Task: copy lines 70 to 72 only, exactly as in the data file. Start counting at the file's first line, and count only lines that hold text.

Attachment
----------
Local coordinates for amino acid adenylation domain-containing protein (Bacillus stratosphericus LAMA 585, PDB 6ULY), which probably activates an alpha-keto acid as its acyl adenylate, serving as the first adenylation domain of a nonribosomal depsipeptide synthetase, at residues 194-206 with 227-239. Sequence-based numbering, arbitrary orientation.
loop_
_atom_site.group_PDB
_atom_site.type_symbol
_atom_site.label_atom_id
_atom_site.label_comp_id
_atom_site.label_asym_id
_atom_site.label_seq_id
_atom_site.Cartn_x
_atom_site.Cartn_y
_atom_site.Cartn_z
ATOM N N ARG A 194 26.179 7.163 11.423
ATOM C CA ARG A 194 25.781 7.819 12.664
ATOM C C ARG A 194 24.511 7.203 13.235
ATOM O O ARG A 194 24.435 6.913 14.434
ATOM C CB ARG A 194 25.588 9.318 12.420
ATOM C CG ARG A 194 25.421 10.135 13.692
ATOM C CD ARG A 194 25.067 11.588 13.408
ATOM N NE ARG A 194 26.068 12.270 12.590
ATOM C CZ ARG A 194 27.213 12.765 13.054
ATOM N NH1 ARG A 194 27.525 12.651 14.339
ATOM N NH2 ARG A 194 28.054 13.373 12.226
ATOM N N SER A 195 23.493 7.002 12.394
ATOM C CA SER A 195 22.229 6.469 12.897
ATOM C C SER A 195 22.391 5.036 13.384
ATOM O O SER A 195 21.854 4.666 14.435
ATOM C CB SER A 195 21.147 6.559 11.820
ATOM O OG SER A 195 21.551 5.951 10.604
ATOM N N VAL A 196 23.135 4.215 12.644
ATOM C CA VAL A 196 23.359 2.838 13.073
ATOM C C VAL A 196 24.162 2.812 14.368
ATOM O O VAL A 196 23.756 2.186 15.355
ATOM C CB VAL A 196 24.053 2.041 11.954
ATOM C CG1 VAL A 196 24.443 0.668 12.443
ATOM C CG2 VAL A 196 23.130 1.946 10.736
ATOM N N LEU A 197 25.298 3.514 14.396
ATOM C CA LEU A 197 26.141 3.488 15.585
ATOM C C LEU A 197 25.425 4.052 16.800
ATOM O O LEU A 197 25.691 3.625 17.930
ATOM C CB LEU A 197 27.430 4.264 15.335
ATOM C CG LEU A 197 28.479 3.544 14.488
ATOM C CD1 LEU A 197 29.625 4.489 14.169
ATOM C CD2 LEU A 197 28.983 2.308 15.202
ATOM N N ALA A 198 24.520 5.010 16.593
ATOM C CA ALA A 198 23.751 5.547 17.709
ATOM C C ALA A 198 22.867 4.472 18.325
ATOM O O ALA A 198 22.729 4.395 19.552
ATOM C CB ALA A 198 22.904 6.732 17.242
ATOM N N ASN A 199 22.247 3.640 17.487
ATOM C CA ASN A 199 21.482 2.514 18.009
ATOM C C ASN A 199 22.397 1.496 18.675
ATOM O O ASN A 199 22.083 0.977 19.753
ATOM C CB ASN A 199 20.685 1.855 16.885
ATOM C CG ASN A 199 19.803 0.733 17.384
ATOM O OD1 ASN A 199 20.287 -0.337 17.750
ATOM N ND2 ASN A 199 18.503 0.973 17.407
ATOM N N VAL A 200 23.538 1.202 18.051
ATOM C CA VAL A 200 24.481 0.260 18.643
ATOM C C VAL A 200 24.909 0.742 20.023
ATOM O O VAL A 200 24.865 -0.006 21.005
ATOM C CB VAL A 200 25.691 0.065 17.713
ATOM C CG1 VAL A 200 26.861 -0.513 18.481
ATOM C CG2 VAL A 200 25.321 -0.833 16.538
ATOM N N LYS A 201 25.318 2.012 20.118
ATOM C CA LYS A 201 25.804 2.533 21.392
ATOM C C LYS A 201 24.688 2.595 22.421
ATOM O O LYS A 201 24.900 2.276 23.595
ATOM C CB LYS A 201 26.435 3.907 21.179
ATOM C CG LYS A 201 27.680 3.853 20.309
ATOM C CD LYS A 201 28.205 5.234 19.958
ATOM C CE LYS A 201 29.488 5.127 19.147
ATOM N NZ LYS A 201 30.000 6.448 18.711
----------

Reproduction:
ATOM C CD LYS A 201 28.205 5.234 19.958
ATOM C CE LYS A 201 29.488 5.127 19.147
ATOM N NZ LYS A 201 30.000 6.448 18.711